Smith said that she was “100 percent” certain that Duncan was seeking a sexual affair.

Again rattled, but also increasingly angry, Smith went home and emailed Duncan to express her feelings.

On June 30, 2009, she wrote, “Dr. Duncan, I just want you to know that I was totally not okay with what happened today when you were taking out my stitches. I realize that you are a very affectionate employer but you crossed the line today and I don’t want it to happen again. I also don’t want to talk about this at work. In fact, I don’t want to talk about this again. Please respect my feelings and my right to work in an environment where I am not apprehensive to be behind closed doors with you. See you Thursday.”

Sixteen minutes later, a 3:28 PM, Duncan replied: “I apologise if I offended you and it won’t happen again. Probably best if you don’t ask me to provide medical care for you and then we can keep our relationship totally professional. We have been kidding with each other and that has made it difficult to draw a line but will do so. Enjoy your day off.”

After again discussing her situation with her parents, Smith decided to file the police report, but not to press charges.

“We have all been conditioned to not say anything, not do anything. What if it came back and I was labeled a…. What if he says I was [trying to seduce him].”

Smith returned to work, where she said relations with Duncan were “icy” from then on. Three months later she took a full-time job in the Niagara Health System, and has not seen Duncan since.

Smith’s decision to document the incidents as a means to help other potential victims remained dormant for a decade—until the CPSO called in March. It was a call that sent her into a tailspin.

Smith said that over the ten years she’s worked in the NHS, she has received consistently positive performance reviews. She has not been subject to any unwelcome sexual advances, or other untoward behavior from colleagues or supervisors. She married, and has two children.

The call “unlocked a box,” and brought feelings she had repressed for a decade back to the surface.

The CPSO investigator asked if Smith would be willing to file a formal complaint with the College.

“I had to look back at my intention ten years ago and that was to help another person. So there was no hesitation for me, even though I would be exposed, my name would be out there, Dr. Duncan would know that I was the second complainant, they know.”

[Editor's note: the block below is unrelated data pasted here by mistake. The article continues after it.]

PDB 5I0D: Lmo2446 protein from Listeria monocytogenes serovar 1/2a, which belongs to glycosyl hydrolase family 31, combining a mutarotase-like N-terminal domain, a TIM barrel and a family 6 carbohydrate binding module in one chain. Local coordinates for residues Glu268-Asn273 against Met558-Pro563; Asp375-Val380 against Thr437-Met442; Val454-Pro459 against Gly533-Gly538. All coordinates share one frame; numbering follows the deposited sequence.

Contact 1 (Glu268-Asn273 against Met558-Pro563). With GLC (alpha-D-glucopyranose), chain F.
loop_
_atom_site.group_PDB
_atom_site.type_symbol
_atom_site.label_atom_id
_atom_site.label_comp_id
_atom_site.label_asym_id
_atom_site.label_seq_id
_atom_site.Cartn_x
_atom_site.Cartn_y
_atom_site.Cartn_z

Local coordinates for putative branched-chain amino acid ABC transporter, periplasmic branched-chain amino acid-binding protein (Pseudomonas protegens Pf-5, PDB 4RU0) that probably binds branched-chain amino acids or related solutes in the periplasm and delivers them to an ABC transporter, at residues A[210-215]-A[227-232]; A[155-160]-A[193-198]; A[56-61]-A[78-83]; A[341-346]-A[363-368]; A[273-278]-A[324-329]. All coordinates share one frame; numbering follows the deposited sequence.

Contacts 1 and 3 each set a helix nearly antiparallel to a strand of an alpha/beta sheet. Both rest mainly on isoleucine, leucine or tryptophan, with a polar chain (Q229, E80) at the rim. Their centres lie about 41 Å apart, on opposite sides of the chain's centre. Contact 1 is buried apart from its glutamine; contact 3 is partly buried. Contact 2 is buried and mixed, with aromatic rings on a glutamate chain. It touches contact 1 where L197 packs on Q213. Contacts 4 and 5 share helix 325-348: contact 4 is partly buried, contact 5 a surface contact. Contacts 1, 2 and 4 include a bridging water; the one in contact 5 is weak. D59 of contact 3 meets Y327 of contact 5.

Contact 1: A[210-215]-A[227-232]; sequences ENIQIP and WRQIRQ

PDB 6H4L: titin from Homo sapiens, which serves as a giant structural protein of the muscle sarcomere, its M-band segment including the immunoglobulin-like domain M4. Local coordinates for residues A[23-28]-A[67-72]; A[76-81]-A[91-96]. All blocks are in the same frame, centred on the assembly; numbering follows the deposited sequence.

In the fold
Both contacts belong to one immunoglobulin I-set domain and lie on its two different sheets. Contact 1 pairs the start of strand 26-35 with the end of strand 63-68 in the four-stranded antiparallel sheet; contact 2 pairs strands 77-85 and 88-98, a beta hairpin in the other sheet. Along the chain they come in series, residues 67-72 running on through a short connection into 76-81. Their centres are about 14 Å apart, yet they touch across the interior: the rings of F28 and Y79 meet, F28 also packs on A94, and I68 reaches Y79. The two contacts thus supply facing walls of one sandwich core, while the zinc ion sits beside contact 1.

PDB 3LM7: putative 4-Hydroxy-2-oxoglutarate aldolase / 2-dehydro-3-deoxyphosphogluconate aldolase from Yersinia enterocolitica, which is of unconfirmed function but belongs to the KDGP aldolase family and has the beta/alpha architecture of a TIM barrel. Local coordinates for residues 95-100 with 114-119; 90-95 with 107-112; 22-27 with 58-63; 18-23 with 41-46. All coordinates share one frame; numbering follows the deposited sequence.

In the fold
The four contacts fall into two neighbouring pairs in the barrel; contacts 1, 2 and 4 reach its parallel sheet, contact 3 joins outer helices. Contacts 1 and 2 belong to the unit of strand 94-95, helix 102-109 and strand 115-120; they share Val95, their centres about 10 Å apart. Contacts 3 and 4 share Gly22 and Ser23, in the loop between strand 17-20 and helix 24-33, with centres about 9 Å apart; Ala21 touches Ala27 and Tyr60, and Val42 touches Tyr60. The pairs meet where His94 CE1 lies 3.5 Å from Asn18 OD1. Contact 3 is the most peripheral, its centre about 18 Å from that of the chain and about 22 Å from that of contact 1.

Smith said that the CPSO would not disclose to her, even in general terms, who the other complainant was.

“We’re living in a society right now where there are, I’m sure, lots of women that this has happened to. You don’t come forward, you don’t come forward, and the bravery that it took for this person to come forward. I don’t know if it was a woman, I don’t know if it was a male…an employee, a patient. I don’t know if it was a young woman, a senior woman.”

Despite agreeing to help the CPSO, Smith said that the anxiety over doing so, and the process involved, left her emotionally drained.

Investigators came to interview her at home. They requested that she show them the scars where her moles had been removed.

“[They were] there for three hours, and I had to draw my memory of the exam rooms. Where was I positioned? Where was he positioned? They took pictures of the scars of the moles that were removed, the stitches that were removed.”

Smith said that through April and May she was “a mess.”

“Just being seen by him again, you know what I mean? Not visibly seen, but I was going to come back up in his life and he was going to know it was me, which is pretty scary.”

Smith began seeing a therapist.

The CPSO kept her informed throughout, she said. Duncan steadfastly maintained that he had done nothing wrong—either with Smith, or with the other complainant. By August, the cases were set to go before a CPSO investigative committee—the equivalent of a grand jury—which would decide whether there were sufficient grounds to proceed to a full disciplinary hearing, the equivalent of a trial.

“Absolutely there was enough to move it forward to a disciplinary hearing,” said Smith. “And at that point he is found guilty of professional misconduct or he is found not guilty of professional misconduct. It’s basically a trial where I would witness, I would go on the stand and I would be cross-examined by his team of lawyers or lawyer or whatever. And I would have to be prepped and everything like that by the lawyers at the CPSO. And I was willing to do that.”

To her regret and relief, in the end Smith wouldn’t be required to do so.

On the day that the committee began its deliberations, Smith said that an attorney representing Duncan preemptively presented the “undertaking” agreement, in which Duncan—without admitting guilt or liability—voluntarily agreed to resign, and not to reapply for a medical license in any jurisdiction.